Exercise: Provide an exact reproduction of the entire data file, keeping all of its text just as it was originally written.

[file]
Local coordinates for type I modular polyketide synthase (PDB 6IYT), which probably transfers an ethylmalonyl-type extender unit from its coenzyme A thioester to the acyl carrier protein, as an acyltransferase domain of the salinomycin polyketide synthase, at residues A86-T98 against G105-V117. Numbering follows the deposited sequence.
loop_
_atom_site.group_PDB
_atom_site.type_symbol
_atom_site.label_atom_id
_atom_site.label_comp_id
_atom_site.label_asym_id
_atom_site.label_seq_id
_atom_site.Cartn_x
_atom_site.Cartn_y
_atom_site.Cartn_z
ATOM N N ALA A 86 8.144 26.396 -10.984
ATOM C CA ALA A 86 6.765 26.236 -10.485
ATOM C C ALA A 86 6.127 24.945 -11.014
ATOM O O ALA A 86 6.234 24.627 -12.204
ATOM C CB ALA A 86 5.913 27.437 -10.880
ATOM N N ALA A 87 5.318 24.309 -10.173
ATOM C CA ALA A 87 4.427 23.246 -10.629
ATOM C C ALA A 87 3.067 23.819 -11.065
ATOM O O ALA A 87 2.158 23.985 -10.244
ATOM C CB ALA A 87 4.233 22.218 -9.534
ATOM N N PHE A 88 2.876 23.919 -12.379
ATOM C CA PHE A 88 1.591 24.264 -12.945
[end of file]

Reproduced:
Local coordinates for type I modular polyketide synthase (PDB 6IYT), which probably transfers an ethylmalonyl-type extender unit from its coenzyme A thioester to the acyl carrier protein, as an acyltransferase domain of the salinomycin polyketide synthase, at residues A86-T98 against G105-V117. Numbering follows the deposited sequence.
loop_
_atom_site.group_PDB
_atom_site.type_symbol
_atom_site.label_atom_id
_atom_site.label_comp_id
_atom_site.label_asym_id
_atom_site.label_seq_id
_atom_site.Cartn_x
_atom_site.Cartn_y
_atom_site.Cartn_z
ATOM N N ALA A 86 8.144 26.396 -10.984
ATOM C CA ALA A 86 6.765 26.236 -10.485
ATOM C C ALA A 86 6.127 24.945 -11.014
ATOM O O ALA A 86 6.234 24.627 -12.204
ATOM C CB ALA A 86 5.913 27.437 -10.880
ATOM N N ALA A 87 5.318 24.309 -10.173
ATOM C CA ALA A 87 4.427 23.246 -10.629
ATOM C C ALA A 87 3.067 23.819 -11.065
ATOM O O ALA A 87 2.158 23.985 -10.244
ATOM C CB ALA A 87 4.233 22.218 -9.534
ATOM N N PHE A 88 2.876 23.919 -12.379
ATOM C CA PHE A 88 1.591 24.264 -12.945